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Unlimiting You

Unlimiting You

Randy Spelling (In Flow Books 2015, Trade Paperback) 265 pages, $17.99 cover price

For San Francisco Book Review

In about five hours from the time I finish writing this review, I'm going to be interviewing Randy Spelling about this book, Unlimiting You. Generally speaking I don't prepare questions for a podcast because I'm lazy as hell I prefer a conversation to occur organically, as though the interview subject and I are two people who end up sat next to one another at a fundraising dinner. This time around, I do know what that first question will be: How did your previous career as an actor inform your current work as a Life Coach and author? Here is why I think that question works and my reasons for it very much are the rationale behind this review.

Unlimiting You is not just another self-help book. Yes, there are the chapter-ending suggested exercises that when completed will absolutely assist the reader in removing various blocks in the human psyche. What separates Spelling's book from the masses though is his strong sense of character and narrative. In many important ways Unlimiting You reads like a movie. And that is a good thing.

What Spelling understands as a writer is that to really engage a reader in a subject, that reader must become invested in it. And what are we most fascinated by, from the time our Mums or Dads start reading us our first bedtime stories? We want to hear about interesting people who do interesting things. Spelling fills that need in two ways. First, he is open without being cloying in regards to his own life story. He is the son of the late television producer Aaron Spelling, has fought addictions, has had careers which have not worked out, and now is successfully assisting others. He can look any client in the eye and honestly say, 'I understand what you're going through because I've been through similar.'

The second part of his narrative technique is through Spelling's artfully told summaries of the lives of friends, acquaintances and colleagues. He recognizes, without clubbing the reader over the head with it, that people who will pick up a book like Unlimiting You are probably feeling isolated, alone, even drowning in their own lives; treading water with no shore to be seen. Within those life summaries, a great choice Spelling makes is to include a couple that don't have happy endings! A friend of his has a dream to market flavored popcorn but a work colleague points out all the obstacles, so the idea goes on the scrap heap. Telling that story in this book is such a smart choice. See, we modern civilized people are clad in an armor of cynicism. Everyone is metaphorically from the Show Me state of Missouri. Hence, if all the life stories presented had happy endings, we paradoxically would be much less likely to believe in Randy Spelling's methods.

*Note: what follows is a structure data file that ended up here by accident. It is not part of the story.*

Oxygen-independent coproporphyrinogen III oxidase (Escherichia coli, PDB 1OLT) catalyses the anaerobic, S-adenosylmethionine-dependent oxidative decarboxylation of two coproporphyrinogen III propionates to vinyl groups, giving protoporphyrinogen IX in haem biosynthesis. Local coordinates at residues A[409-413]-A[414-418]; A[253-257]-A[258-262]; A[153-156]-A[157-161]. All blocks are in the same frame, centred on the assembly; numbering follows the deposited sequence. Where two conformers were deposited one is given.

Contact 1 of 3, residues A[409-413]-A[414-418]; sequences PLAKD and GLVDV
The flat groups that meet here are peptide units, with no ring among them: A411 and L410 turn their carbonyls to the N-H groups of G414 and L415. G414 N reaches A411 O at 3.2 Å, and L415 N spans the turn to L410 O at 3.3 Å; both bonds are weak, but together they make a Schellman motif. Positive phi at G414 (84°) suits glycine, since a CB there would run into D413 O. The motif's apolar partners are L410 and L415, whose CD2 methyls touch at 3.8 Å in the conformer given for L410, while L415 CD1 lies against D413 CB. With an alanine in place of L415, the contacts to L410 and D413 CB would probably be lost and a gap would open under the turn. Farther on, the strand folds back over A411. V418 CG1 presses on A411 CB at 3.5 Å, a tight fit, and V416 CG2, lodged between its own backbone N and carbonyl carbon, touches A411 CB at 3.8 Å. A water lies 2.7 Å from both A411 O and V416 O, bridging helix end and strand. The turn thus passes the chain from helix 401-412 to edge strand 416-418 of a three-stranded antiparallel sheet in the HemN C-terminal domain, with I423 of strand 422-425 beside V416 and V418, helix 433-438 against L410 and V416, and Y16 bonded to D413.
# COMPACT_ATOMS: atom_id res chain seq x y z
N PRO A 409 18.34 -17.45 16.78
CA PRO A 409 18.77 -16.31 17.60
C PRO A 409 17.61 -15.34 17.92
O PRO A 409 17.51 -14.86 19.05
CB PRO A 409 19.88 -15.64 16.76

Coming back to that interview question, I am willing to bet dollars to doughnuts that Spelling confirms that acting was a great help to Life Coaching. Acting, or at least good acting requires the ability to listen, to relate and to project a clear meaning to an audience. In his book Unlimiting You, Randy Spelling proves himself as a fantastic actor who happens to now work in a different field. This is an excellent book that will make a positive difference in your life.

Be seeing you.


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